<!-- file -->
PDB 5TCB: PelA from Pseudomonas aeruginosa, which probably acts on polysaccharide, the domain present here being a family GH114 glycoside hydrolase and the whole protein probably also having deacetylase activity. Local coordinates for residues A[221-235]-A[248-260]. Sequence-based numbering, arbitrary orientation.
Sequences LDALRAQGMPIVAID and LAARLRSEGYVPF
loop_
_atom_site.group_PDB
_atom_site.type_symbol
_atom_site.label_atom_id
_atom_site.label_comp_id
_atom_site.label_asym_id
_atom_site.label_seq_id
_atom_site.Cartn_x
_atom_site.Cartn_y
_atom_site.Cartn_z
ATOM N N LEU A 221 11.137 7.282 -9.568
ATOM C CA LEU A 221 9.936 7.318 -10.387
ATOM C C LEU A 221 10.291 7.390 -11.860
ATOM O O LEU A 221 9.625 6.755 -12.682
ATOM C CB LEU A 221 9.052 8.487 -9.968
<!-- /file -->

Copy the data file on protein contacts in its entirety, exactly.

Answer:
PDB 5TCB: PelA from Pseudomonas aeruginosa, which probably acts on polysaccharide, the domain present here being a family GH114 glycoside hydrolase and the whole protein probably also having deacetylase activity. Local coordinates for residues A[221-235]-A[248-260]. Sequence-based numbering, arbitrary orientation.
Sequences LDALRAQGMPIVAID and LAARLRSEGYVPF
loop_
_atom_site.group_PDB
_atom_site.type_symbol
_atom_site.label_atom_id
_atom_site.label_comp_id
_atom_site.label_asym_id
_atom_site.label_seq_id
_atom_site.Cartn_x
_atom_site.Cartn_y
_atom_site.Cartn_z
ATOM N N LEU A 221 11.137 7.282 -9.568
ATOM C CA LEU A 221 9.936 7.318 -10.387
ATOM C C LEU A 221 10.291 7.390 -11.860
ATOM O O LEU A 221 9.625 6.755 -12.682
ATOM C CB LEU A 221 9.052 8.487 -9.968